For me, the most interesting line of thought arises in three chapters that, in different ways, engage with the idea of a change of consciousness through some concept of immersive ‘depth’. Melody Jue explains now, in Stanisław Lem’s Solaris and Greg Egan’s ‘Oceanic’, the metaphor of mysterious ocean depths is manipulated to suggest possibilities of reciprocal connection between the human and non-human. Timothy Morton’s essay on the film Avatar is a tour de force of postmodernist criticism, blithely drawing upon the likes of Kant, Spinoza, and Heidegger to explore an alluring void of reason in which we may find connection with all that is, only to leave us with a nightmarish image of alienation. Brilliant though it be, this kind of writing strikes me as more a performance of the critic’s cleverness than a useful contribution to our problems, whether ecological or existential. Contrast this with Prettyman’s clearly structured argument that the transcending of the ego facilitated by a spiritual path such as Daoism, to enter a broader field of connectedness, is instrumental to Le Guin’s strategic engagement with ‘the “enshrinement” of egocentrism that makes capitalism “the enemy of nature”’ (quoting Joel Kovel).

With the passing of Saint Ursula – I say that with tearful respect – this excellently produced book only reinforces my impression that Kim Stanley Robinson is out there on his own in applying the SF imagination to explore hopeful pathways into the future. We need more writers like him with the guts to step beyond the self-fulfilling prophecy of dystopia. As Canavan says, ‘The future has gone bad; we need a new one.’

(c) Anthony Nanson. All rights reserved.

Vector 266

Vector 266 arrived with the post yesterday, along with Focus and Quantum, an occasional BSFA newsletter. It’s real, it’s approximately on time, and it might inadvertently convince recent BSFA members that Vector comes out slightly more often than it does, coming so soon on the heels of the previous issue. Really, the journal is still quarterly.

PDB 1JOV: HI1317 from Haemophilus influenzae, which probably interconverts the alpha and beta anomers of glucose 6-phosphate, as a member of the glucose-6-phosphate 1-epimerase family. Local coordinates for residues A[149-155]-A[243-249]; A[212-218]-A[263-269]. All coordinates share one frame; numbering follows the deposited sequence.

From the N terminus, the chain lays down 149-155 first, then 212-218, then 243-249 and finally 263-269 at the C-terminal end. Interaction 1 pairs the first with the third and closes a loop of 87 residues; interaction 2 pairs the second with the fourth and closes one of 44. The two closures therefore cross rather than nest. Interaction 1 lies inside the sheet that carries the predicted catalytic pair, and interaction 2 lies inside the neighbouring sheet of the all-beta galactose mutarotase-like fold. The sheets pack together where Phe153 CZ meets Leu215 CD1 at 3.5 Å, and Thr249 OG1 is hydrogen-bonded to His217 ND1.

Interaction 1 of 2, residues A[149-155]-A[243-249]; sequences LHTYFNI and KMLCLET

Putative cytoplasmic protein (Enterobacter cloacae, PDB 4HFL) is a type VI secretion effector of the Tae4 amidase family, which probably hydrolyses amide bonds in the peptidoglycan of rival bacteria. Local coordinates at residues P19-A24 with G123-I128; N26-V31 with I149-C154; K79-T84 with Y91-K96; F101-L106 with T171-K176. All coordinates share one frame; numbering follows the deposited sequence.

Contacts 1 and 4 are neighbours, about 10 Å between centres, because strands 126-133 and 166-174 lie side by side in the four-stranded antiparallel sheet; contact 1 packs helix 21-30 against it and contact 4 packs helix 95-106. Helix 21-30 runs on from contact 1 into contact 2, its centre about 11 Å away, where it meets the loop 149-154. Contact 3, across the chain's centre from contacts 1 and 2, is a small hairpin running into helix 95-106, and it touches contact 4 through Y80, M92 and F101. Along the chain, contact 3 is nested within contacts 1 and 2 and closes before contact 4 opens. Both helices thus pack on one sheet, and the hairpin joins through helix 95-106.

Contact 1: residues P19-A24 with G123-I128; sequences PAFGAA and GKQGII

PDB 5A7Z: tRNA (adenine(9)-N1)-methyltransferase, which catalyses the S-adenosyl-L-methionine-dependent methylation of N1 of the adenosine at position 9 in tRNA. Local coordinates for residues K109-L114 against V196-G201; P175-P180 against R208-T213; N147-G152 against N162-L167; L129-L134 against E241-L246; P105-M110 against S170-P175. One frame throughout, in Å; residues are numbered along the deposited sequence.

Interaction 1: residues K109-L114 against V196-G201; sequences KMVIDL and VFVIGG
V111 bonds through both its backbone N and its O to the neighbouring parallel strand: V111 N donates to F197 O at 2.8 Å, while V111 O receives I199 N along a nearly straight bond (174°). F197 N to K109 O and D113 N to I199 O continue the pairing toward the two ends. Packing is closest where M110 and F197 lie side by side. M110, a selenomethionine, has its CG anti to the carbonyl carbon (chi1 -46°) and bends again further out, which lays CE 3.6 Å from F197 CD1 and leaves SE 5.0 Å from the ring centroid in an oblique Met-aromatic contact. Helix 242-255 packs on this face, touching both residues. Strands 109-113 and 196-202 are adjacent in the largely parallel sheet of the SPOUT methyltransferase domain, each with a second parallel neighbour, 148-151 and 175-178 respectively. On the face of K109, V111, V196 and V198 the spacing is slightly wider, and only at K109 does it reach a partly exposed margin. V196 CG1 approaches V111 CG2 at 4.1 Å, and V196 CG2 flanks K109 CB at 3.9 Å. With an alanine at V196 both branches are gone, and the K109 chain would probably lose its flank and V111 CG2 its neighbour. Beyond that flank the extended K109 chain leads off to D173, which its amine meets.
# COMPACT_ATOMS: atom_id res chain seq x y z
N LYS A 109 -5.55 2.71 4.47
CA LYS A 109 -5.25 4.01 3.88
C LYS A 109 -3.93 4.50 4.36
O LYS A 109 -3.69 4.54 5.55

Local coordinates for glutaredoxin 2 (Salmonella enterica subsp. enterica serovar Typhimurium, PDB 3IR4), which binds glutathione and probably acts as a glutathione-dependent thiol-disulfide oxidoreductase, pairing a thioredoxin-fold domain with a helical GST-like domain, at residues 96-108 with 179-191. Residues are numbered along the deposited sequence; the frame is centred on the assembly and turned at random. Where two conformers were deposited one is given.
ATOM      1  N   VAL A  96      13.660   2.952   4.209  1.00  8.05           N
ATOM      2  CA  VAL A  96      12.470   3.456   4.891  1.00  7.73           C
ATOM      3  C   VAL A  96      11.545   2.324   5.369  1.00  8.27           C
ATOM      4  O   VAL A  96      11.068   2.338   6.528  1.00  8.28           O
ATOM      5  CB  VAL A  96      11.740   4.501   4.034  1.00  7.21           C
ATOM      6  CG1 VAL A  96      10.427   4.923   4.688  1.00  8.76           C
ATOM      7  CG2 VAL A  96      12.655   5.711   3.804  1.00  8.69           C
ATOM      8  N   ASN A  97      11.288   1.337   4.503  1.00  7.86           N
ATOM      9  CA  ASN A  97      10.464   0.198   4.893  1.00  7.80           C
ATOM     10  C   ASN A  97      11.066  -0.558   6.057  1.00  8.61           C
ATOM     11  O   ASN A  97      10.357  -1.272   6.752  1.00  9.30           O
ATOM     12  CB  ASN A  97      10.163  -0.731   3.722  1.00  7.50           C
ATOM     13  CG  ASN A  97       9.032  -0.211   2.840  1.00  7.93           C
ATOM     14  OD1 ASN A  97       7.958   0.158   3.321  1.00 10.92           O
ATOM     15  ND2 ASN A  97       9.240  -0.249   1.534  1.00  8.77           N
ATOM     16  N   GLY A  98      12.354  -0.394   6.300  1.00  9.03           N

This is the 2010 year-in-review issue, featuring retrospectives on the novels, television shows, and movies of 2011, along with an article on Stephen Lawhead’s Pendragon cycle, and two new column. One, (previously in Matrix) is from Terry Martin of Murky Depths. The second, “Kincaid in Short” from Paul Kincaid, is on Kate Wilhelm’s “The Infinity Box” and, bafflingly, we collectively managed to omit it from the Table of Contents, so it’s particularly important you know it’s there, starting on p. 34.

As long as I’m providing corrections: the version below includes Jonathan McCalmont’s name correctly spelled, and, where page numbers are provided, corrections to those too.

It’s also the first issue I’ve edited.

Cover of Vector 266, with HAL 2000Table of Contents

A Year in Review, Martin Lewis
2010: Books in Review, Vector reviewers
2010: Television in Review, Alison Page
2010: Film in Review, Jonathan McCalmont
Strip Club: A Fanciful Flight, Terry Martin
The Promise and Pitfalls of Christian Agenda in Stephen Lawhead’s Pendragon Cycle, Anthony Nanson
Foundation’s Favourites: Scholars and Soldiers, Andy Sawyer
Resonances: Alpha Centauri, Stephen Baxter (p. 32)
Kincaid in Short: “The Infinity Box”, Paul Kincaid (p. 34)
First Impressions, edited by Martin Lewis (p. 37)

I’ll post the full list of books reviewed in a week or two, when our review’s editor is back from holiday.

Vector welcomes letters of comment, or feedback on the forum.

Vector #266

3 • Torque Control • editorial by Shana Worthen
4 • A Year in Review: Looking Back at 2010 • essay by Martin Lewis
5 • 2010: Books in Review • essay by Graham Andrews and Lynne Bispham and Mark Connorton and Gary Dalkin and Alan Fraser and Niall Harrison and David Hebblethwaite and Tony Keen and Paul Kincaid and Jonathan McCalmont and Martin McGrath and Anthony Nanson and Martin Potts and Paul Graham Raven and Ian Sales and Jim Steel and Martyn Taylor and Sandra Unnerman and Anne Wilson
15 • 2010: Television in Review • essay by Alison Page
20 • 2010 in Film: Not My Kind of Genre • essay by Jonathan McCalmont
24 • Strip Club: A Fanciful Flight • essay by Terry Martin